Cancer Focus Northern Ireland has welcomed today’s release of the Northern Ireland Cancer Registry’s most up-to-date statistics on the number of breast, colorectal, oesophageal, stomach and head & neck cancers diagnosed in Northern Ireland each year during 1993 to 2020.
Welcoming the report, Richard Spratt, CEO of Cancer Focus NI said, “This report is a vital resource to help us identify trends and future practice, policy, and strategy. The data starkly highlights the need for the urgent implementation of our Northern Ireland Cancer Strategy which focuses on cancer prevention, early diagnosis, treatment, and patient support. The charity pinpoints that one of the key takeaways from the official statistics is the importance of early detection. Stage at diagnosis remains the biggest factor in cancer survival and the earlier that cancer is detected and treated the better survival rates will typically be.
Richard Spratt comments that late-stage diagnosis for many of these cancers is still very high in Northern Ireland and stated, “This reinforces the argument for strong public awareness campaigns on cancers with a clear prevention and early diagnosis message. Awareness campaigns on these cancers could have a huge potential impact on behaviour change, seeking advice and engaging with screening services, particularly in areas of deprivation.”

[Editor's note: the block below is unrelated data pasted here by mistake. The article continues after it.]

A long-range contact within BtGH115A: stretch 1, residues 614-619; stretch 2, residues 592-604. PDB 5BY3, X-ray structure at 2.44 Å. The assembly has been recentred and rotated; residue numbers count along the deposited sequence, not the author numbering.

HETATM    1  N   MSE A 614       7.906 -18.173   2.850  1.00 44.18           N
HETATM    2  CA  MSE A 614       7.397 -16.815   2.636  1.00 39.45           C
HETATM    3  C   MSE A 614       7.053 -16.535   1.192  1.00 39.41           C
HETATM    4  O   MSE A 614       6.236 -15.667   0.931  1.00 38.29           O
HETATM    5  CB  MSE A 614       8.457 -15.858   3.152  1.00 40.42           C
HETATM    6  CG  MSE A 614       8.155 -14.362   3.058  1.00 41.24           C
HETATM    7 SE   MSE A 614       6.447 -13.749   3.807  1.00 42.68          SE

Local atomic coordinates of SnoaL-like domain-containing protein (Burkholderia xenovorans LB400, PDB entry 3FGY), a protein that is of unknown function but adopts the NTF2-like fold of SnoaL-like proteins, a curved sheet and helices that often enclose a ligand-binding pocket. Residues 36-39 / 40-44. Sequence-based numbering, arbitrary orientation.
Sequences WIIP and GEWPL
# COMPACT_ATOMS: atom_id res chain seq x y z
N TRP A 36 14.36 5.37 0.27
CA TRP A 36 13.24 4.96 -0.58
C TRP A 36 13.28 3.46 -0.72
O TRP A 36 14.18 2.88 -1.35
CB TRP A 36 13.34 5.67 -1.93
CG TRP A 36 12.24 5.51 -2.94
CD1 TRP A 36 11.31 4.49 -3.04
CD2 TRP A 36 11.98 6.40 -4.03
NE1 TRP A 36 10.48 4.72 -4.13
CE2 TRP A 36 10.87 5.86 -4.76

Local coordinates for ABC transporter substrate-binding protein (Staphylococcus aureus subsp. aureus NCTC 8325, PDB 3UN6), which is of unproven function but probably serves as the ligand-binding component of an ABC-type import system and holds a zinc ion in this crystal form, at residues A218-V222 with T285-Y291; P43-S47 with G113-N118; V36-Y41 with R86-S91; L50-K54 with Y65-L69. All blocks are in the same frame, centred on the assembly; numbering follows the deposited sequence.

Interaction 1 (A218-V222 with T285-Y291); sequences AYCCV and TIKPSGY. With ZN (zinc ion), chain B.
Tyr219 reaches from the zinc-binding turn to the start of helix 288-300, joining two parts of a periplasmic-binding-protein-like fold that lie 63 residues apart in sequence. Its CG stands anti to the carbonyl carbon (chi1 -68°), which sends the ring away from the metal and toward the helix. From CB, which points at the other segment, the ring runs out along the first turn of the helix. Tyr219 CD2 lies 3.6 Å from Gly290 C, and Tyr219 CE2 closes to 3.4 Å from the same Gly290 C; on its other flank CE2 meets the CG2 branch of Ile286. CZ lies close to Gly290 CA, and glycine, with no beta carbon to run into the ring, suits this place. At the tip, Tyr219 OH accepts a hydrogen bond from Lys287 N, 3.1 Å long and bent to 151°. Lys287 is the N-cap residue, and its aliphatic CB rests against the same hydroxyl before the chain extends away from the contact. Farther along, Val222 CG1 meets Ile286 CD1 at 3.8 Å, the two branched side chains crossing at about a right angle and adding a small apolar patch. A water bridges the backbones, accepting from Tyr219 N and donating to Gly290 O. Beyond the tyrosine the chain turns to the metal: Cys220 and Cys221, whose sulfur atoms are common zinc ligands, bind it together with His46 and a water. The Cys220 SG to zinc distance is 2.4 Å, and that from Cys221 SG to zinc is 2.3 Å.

A further report has been compiled detailing how incidence and survival from cancer has changed between April-December 2018-2019 and 2020 thereby providing an overview of the impact of the pandemic on cancer patients and cancer services in general. Comparing the April-December 2020 period when Covid-19 was present to the equivalent time period in 2018-2019, there was a decrease in cases of female breast cancer, colorectal cancer, oesophageal cancer, stomach cancer and head & neck cancers. This suggests fewer people were accessing services during COVID. The proportion of cancers that were diagnosed at a later stage (stage III/IV) increased in April-December 2020 compared with April-December 2018-2019.
The figures show the longstanding disparity in cancer incidence patterns in NI society remain. Incidence head and neck cancers is 56% higher in the most deprived areas with oesophageal and stomach cancer rates also higher in these deprived communities.
Richard added, “These differences are due to complex interactions of many social, economic and lifestyle factors. Cancer Focus NI have long advocated for a targeted approach prioritising interventions in the most deprived and ‘at risk’ communities where incidence is highest.”
Richard continued with a stark reminder, “We will continue to deliver our vital cancer prevention work and encourage people to become aware of the signs and symptoms of cancer. If someone has concerns, Cancer Focus NI’s advice is to go to your GP immediately. GP surgeries remain open and want to see you. Remember, early detection saves lives.”